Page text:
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Generic Benchmarking

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Autor:  anton  14 May 2011
Tags:  Generic,  Benchmarking
Words: 894   |   Pages: 4
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Generic Benchmarking: Outsourcing

Freescale Semiconductor and General Motors Corporation

University of Phoenix

Freescale Semiconductor

One of the concepts facing Global Communications is to communicate effectively to the union and employees, the decision to close some of their technical call centers by outsourcing to India and Ireland. By looking at how Freescale Semiconductor handled similar situations, we can get an idea of the process and its effect a decision of this type has on those involved.

Freescale Semiconductor is a world leader in the design and manufacture of embedded semiconductors for the automotive, consumer, industrial, networking and wireless markets. Freescale Semiconductor was spun off by Motorola in 2004. Since its inception, Freescale Semiconductor has outsourced many aspects of its operation to overseas countries. Of the seven manufacturing plants, only two are in the United States. The rest are in Europe and the Far East as well as most of their technical support call centers. (Freescale, 2007)

Just over a year ago, Freescale announced it would be moving some of the software development teams to Guadalajara, Mexico. At that time, they could hire three people in Mexico for every one here in the United States. The members of the teams being moved were also told they would be training their replacements. Once the training was completed, those employees who were not shifted to another area would be terminated.

I interviewed one of the employees, Becky Courson, who would be training her replacement, for her perspective. Ms. Courson has been with Freescale/Motorola for 19 years, surviving numerous lay-offs. During the meeting where the outsourcing was discussed, the senior manager was very direct about the reasons. They would be able to hire more people for the same money. In addition, they chose Guadalajara because it was in the same time zone as Austin, Texas, Freescale’s headquarters. Management also reasoned that since many of software developers were able to telecommute at least once a week anyway, the employee could live anywhere and get the job accomplished. (Personal communication July 27, 2007)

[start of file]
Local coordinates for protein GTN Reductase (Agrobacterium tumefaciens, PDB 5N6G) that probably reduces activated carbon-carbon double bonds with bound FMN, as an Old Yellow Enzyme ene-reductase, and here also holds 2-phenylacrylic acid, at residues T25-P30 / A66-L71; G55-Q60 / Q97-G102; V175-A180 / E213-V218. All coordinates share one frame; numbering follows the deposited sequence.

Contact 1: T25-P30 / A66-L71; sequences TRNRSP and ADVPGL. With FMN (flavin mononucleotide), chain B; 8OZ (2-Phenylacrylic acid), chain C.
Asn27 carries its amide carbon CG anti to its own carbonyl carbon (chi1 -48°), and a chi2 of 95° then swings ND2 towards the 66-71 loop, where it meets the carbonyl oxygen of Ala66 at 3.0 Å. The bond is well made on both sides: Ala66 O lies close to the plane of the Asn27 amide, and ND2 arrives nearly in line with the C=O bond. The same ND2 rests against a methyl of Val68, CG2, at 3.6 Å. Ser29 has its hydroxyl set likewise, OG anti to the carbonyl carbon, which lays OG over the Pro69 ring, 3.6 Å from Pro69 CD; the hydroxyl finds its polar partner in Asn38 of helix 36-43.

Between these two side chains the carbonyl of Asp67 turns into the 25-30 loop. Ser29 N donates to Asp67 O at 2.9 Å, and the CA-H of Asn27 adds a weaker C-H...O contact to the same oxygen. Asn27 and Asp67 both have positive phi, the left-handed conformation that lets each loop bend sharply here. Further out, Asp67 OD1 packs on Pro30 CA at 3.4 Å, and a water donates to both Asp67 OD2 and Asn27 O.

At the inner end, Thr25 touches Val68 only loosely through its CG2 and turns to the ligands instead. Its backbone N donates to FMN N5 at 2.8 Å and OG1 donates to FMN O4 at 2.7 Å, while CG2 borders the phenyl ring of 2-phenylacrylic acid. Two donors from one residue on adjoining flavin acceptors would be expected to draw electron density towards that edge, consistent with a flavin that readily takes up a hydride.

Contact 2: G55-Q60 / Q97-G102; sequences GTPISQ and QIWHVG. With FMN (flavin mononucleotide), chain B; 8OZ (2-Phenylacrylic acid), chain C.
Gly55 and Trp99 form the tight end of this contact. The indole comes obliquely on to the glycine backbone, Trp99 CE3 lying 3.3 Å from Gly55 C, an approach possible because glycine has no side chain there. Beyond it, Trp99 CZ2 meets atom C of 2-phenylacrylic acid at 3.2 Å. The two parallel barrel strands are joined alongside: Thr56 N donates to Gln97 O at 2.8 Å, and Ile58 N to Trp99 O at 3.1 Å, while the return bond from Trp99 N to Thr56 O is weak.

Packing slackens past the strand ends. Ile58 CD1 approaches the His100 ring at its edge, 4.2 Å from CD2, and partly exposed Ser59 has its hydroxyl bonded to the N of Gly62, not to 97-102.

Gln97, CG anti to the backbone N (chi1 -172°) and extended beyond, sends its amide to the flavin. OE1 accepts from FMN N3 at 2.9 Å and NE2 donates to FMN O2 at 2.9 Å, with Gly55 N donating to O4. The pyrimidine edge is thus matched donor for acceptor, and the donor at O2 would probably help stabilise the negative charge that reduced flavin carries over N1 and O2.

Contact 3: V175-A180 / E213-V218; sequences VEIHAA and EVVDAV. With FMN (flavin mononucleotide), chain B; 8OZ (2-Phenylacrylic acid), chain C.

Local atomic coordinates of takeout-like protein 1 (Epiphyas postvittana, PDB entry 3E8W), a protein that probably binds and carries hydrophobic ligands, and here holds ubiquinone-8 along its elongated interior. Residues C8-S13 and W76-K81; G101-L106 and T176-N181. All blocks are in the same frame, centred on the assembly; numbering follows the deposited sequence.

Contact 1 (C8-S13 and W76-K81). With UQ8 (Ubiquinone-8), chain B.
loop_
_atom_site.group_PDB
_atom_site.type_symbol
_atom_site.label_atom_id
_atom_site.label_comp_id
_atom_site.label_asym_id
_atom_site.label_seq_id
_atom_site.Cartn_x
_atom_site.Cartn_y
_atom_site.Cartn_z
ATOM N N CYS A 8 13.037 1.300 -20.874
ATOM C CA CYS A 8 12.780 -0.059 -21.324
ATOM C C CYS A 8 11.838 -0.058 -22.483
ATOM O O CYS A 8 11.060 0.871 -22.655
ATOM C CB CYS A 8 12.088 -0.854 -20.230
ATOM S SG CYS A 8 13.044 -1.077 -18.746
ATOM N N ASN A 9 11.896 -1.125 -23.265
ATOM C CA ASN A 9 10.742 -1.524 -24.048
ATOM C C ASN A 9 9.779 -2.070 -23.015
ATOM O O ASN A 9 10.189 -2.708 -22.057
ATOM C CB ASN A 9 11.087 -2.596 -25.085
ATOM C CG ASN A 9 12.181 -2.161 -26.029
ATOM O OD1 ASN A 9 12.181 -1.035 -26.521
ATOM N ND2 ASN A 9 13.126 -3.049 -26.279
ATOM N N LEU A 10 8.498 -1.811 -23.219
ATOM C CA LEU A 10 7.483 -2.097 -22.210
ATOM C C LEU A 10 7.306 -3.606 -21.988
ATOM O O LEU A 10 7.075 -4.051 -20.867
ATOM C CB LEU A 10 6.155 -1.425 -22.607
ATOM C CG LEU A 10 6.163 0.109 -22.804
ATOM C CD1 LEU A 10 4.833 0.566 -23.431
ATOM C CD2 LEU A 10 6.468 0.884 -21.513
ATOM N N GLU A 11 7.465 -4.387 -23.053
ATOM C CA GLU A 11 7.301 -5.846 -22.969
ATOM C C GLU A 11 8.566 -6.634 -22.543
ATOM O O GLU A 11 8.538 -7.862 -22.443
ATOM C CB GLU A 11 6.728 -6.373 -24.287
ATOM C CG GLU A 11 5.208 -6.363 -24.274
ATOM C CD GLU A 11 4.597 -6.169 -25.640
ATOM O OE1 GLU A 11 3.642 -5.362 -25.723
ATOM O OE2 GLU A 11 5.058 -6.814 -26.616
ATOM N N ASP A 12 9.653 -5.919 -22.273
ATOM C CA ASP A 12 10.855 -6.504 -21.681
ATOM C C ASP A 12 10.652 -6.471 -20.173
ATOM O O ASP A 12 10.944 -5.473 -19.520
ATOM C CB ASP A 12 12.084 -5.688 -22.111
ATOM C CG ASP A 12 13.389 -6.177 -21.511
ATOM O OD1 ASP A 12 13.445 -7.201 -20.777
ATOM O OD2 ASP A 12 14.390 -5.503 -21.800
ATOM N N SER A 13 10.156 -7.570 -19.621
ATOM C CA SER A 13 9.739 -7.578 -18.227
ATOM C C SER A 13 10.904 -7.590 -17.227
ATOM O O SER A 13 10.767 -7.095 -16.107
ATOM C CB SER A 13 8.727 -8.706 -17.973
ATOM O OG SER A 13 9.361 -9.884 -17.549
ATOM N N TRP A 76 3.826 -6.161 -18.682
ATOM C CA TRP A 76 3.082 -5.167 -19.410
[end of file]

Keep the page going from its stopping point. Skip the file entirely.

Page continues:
When Ms. Courson was discussing her options with her manager, he seemed nonchalant about it. He wanted her to go a certain department that she did feel was compatible to her skill level. And when she would try to ask about other positions that she thought would be better, he kept telling her, she would be much better off in this other position and that it was not big deal. At that point, Ms. Courson stated, ‘Yes, it is a big deal. This is how I spend my life.’ She thinks at that point he finally realized how important it was to those affected by the decision. (Personal communication July 27, 2007)

General Motors Corporation

Part of Global Communications strategy was to enter the global marketplace using outsourcing. General Motors has been outsourcing and off-shoring for many years. In the 1980s, General Motors was facing a myriad of problems, including modernizing out-dated plants, demands from consumers for fuel efficiency at a reasonable cost, a need for technicalogical advancements. During the early part of the decade, General Motors made progress by entering into several joint ventures with Japan, acquisitions and restructuring of the North American Passenger Car Operation. Many of these required the cooperation and agreement of the United Auto Workers Union.

By 1986, however, General Motors was facing the realities of the coming century, more foreign competition and a global economy. During that year, General Motors took a stand and focused on cost reduction. Several plants were closed, with the operations moving off shore, but still many lost their jobs. They also decided to reduce the number of salaried employees worldwide and to phase out noncompetitive products or obsolete manufacturing operations.

These measures paid off during the next five years. General Motors was able to open six new plants, and retooled and modernized 12 others. GM’s stockholder value improved and General Motors was ready for the challenge of the 21st century.

“During the eighties, General Motors implemented more change – with new plants, new technology, new products, a new commitment to cost efficiency, and a new commitment to its people – than in all of the previous seven decades of the Corporation’s history.” (General Motors Corporation, 2007)

Most recently, General Motors will be turning over it’s IT to six primary suppliers from the original 18. In order to simplify matters, each primary suppler is responsible for hiring and managing their own subcontractors, says Lisa Gage. (Tynan, 2006) In addition, each primary supplier has been awarded contracts on a global basis. That way General Motors can rely on one single source for each application, such as HR. The biggest benefit for General Motors is it creates a “standardized work process in every region of the world.” (Tynan, 2006)

Global Communications can valuable lessons from these two companies when they begin the process of outsourcing the technical call centers. This would include how to deal with employees and structuring how the outsourcing will be implemented.


General Motors Corporation. 2007. GM history, 1980-1989. Retrieved July 29, 2007, from

Tynan, D. (2006, August 28). Case study: for general motors, outsourcing is a way of life. InfoWorld. Retrieved July 30, 2007, from

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